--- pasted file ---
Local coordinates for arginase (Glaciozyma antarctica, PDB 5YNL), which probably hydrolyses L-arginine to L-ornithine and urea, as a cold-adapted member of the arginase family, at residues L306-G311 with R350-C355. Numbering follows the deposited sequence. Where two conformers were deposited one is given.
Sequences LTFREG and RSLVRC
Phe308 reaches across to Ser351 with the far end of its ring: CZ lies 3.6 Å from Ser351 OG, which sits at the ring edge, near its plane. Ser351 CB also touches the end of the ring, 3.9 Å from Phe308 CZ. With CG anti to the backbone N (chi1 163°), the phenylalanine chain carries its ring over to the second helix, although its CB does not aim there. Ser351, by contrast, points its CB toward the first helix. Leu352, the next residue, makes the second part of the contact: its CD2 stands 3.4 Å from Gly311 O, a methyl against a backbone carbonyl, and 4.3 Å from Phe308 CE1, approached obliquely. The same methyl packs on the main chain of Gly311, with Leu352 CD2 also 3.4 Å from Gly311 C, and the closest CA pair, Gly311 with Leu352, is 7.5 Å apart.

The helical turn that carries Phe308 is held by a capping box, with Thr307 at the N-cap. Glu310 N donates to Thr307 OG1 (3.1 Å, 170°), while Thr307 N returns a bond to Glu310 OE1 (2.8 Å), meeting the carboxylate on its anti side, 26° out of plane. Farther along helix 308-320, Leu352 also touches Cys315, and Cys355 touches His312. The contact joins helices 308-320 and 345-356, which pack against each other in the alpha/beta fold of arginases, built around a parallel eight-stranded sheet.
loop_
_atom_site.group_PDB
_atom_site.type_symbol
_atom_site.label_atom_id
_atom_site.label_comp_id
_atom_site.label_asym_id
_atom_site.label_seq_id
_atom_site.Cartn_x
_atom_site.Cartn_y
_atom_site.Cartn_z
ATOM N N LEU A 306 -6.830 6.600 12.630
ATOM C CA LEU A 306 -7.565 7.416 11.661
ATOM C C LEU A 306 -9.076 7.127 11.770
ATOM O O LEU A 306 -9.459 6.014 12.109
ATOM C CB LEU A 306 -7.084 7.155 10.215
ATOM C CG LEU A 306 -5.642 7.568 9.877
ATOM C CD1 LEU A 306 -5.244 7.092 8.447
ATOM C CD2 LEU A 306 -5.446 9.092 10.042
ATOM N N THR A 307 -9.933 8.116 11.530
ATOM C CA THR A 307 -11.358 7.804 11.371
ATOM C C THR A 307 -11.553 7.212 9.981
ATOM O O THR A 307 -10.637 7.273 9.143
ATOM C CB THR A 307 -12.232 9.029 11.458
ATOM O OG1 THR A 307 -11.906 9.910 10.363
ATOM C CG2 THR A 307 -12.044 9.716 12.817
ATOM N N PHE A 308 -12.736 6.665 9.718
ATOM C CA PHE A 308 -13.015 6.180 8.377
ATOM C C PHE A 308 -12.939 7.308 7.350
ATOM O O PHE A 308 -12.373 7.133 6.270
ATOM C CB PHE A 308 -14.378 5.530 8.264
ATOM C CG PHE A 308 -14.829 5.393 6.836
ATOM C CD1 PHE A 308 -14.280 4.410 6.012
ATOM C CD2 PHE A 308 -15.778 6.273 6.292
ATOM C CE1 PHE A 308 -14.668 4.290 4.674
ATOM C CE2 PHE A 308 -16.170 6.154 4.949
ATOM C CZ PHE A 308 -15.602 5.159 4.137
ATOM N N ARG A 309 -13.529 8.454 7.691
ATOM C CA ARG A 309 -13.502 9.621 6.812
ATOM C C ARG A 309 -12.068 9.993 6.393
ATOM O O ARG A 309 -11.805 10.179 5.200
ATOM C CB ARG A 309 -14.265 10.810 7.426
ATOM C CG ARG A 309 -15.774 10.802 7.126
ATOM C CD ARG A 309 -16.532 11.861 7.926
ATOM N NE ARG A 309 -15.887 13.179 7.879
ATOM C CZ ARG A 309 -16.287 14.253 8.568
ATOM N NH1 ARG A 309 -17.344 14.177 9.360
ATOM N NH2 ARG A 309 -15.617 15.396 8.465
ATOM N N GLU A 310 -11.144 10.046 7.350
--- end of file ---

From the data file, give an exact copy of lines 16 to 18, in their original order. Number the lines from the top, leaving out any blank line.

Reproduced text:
ATOM C CA LEU A 306 -7.565 7.416 11.661
ATOM C C LEU A 306 -9.076 7.127 11.770
ATOM O O LEU A 306 -9.459 6.014 12.109